Sunday, March 30, 2008

Acknowledgment

Feeling Quiet
Hearing Silence

After a miscarriage the doctors and/or hospital staff can be very dismissive.

Miscarriage is so common in the medical community that they become a little detached and cold.

I realize I am generalizing greatly but I have read over and over how badly a doctor or a nurse or someone in the ER made a mom who just lost a baby to miscarriage feel.

In this aspect, I have been greatly blessed with caring medical personnel. My doctor is phenomenal and the people in ultrasound and the ER at the hospital where kind, patient and sensitive to my pain.

The hospital where I had both D&C’s has a wonderful program for patients who have a miscarriage at their facility. Both times when I was in recovery there was a little note and a small quilt by my bedside.

This is the one I received after my first miscarriage.
Isn't it beautiful?



This is the one I received last week. You can't really tell from the picture but some of the fabric is sparkly. It looks amazing!




This was on the back of both quilts.

A volunteer group meets at the hospital once a month and makes these quilts. I do not know who first started this program but I think they are wonderful!

When you have a D&C (or a miscarriage in general) it is always so sad to leave the hospital empty handed.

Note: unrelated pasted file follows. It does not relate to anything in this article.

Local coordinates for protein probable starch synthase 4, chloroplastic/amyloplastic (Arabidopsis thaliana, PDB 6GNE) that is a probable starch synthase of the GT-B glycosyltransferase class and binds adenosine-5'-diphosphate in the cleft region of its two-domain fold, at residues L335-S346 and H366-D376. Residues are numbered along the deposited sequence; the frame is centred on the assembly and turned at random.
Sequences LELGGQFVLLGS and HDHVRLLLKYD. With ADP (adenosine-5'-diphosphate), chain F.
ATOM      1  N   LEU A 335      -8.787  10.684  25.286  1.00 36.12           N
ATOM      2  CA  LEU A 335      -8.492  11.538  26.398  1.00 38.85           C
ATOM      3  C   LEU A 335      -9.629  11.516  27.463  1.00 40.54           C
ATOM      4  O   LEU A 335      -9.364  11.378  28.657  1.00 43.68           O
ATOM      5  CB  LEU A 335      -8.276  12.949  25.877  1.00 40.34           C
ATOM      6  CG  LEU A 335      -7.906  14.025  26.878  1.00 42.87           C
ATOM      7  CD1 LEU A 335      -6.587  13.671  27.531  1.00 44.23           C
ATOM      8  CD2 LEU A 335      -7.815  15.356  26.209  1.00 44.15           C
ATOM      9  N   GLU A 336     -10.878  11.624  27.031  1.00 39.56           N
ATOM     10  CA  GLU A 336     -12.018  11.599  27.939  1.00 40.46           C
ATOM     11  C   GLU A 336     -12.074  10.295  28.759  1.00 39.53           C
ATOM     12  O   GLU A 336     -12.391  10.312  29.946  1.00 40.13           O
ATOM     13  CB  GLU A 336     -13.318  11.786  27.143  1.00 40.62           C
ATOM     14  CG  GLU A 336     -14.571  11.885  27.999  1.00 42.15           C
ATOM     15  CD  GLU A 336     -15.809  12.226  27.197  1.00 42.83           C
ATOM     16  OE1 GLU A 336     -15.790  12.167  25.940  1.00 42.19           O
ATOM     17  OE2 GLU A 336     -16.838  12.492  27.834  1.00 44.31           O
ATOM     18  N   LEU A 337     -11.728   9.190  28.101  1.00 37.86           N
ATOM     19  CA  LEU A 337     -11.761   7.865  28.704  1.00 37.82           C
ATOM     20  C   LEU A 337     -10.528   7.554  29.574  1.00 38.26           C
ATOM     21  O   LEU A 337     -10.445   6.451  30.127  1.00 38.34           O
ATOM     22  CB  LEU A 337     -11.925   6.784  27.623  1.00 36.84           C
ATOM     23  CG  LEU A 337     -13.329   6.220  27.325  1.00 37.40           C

It was such a comfort to leave the hospital (both times) with a little tangible remembrance of my lost angel.

Hubby and I talked about this a lot last night and we are going to send a thank you note and a donation for materials to this group. I know for them, making the quilts is something they do for fellowship and for fun but for us it gave a little validation to our loss.

With a miscarriage you have very little to memorialize your baby. We were lucky to have an ultrasound picture but this small gesture from the hospital gave us something else concrete.

Most importantly someone acknowledged our loss.

A Poem by Gary Winters to "Little One"

We had wanted you for so very long,
Or so it must have seemed at times.
Now we know we'll have forever,
To keep you in our minds.

On that joyful day when we learned
That you were on your way,
We opened our home and hearts,
And planned for a permanent stay.

We never saw your smile.
We never held your hand.
You never had your birthday.
How can we understand?

To hear you laugh, to dry your tear
To share your life each day
To see the wonder in your eyes
As you find your rightful way.

We're told we should forget you,
"You'll have another some day."
Don't they see the pain we feel,
Is bruised by what they say?

We never saw your smile.
We never held your hand.
You never had your birthday.
Someday we'll understand.